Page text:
Retailers could change this by emulating Amazon Books’ model of automatically price-matching items sold in their stores to items sold on their websites. Right now there’s no guarantee that a Walmart store will match the price of an item sold on Walmart.com, for example, and other stores have similar policies. It’s almost like retailers actually want shoppers to treat their stores like showrooms.
The truth is that I don’t want to check the prices of items on my smartphone. I’m indecisive enough when it comes to shopping — I’ll often grab an item, think of buying it, then put it back right before I get to the checkout aisle. Multiple times. Having to worry about a price discrepancy between a retailer’s physical location and their online store just gives me even more reason to reconsider a purchase. Knowing that the price I see on a shelf is the price I’d have to pay online would make the whole process easier. (While I could still compare the price to Amazon and other sellers, it would be foolish to expect retailers to automatically match a competitor’s price instead of requiring shoppers to notice the discrepancy.) That offers all the benefits of shopping at a physical store with fewer of the drawbacks.
Of course, Amazon can get away with this because it’s running a test in one location and is comfortable with wafer-thin margins on the items it sells. Other retailers have their own challenges, like the sheer number of employees required to staff physical locations around the United States, that make it harder for them to pull an Amazon Books and bridge the gap between on-and offline shopping.
But that might be what it takes for these stores to thrive. What happens when Amazon slowly but surely competes more and more with physical locations? The company’s already expanding its grocery business, for instance, and is reducing the amount of time it takes to ship items to customers with multiple services. Amazon Books — if it’s successful — could easily become an Amazon Market. There are other advantages, too. If an item on the shelf is sold out, retail stores could provide incentives for people to pull out their phones and have the item shipped to their home later on. Surely that’s better than just losing the customer.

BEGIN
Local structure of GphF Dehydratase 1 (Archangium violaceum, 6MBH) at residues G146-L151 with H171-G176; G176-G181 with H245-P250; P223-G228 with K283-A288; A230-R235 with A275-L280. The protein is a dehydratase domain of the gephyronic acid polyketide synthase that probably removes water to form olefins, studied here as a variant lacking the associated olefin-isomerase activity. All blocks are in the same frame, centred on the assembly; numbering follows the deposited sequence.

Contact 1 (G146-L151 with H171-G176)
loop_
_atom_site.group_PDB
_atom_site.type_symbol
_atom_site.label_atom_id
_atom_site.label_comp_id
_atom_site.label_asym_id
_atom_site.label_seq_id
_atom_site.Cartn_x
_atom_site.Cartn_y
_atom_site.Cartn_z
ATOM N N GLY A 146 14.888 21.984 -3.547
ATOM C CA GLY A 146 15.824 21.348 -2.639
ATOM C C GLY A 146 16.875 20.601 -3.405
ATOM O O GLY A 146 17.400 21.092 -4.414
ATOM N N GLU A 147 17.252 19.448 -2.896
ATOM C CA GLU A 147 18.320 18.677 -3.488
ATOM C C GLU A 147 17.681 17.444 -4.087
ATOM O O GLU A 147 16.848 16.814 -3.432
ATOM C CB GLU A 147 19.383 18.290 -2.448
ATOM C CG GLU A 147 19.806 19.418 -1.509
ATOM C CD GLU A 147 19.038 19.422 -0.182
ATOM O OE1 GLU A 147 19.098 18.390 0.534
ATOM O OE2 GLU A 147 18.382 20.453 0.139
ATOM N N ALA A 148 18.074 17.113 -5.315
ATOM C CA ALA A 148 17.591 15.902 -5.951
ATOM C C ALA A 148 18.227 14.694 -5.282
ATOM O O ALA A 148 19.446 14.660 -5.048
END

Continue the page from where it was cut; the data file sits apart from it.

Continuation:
Stores could also apply dynamic pricing to certain goods. I’m not saying they should be dicks and implement “surge pricing” the same way Uber has — that wouldn’t sit well with shoppers, managers, or regulators — but it would give the stores more control over the price of items that sit on or fly off the shelves. Why have near-static prices that only change once a week, or when a sale goes on, when you could experiment with different prices to see what works the best?
Perhaps we’ll see more online sellers follow Amazon’s lead here. It seems easier for online stores to introduce physical locations than for brick-and-mortar stores to get people to use their websites. The future is digital; better to build for that future and experiment with the past than the other way around. Still, it wouldn’t be surprising if traditional retailers like Walmart and Target attempt this fusion.
If that happens, it will be caused by Amazon’s willingness to make shopping easy. It doesn’t ask people to leave their homes to buy something; nor will it require them to buy something online if they prefer to handle the item in person. The company morphs to suit its customers instead of requiring its customers to change their lives (even if it’s just by asking them to drive somewhere) to shop.
Doesn’t that sound better than driving to a brick-and-mortar store and having to check prices on your smartphone to get the best deal? Who wants to waste that trip? Hell, who wants to walk around stores filled with people struggling to push a cart and check prices on their phones at the same time? Grabbing an item, taking it to a register, and getting a fair price on it shouldn’t be so damn hard.

Amazon is reportedly running a secret shipping operation in Ohio

Amazon is steadily expanding its delivery infrastructure, whether it’s by driving items to consumers in select cities or testing a secretive drone delivery program. Could the company also reduce its reliance on shipping companies like UPS and FedEx by running its own air cargo operations instead of using others’ planes?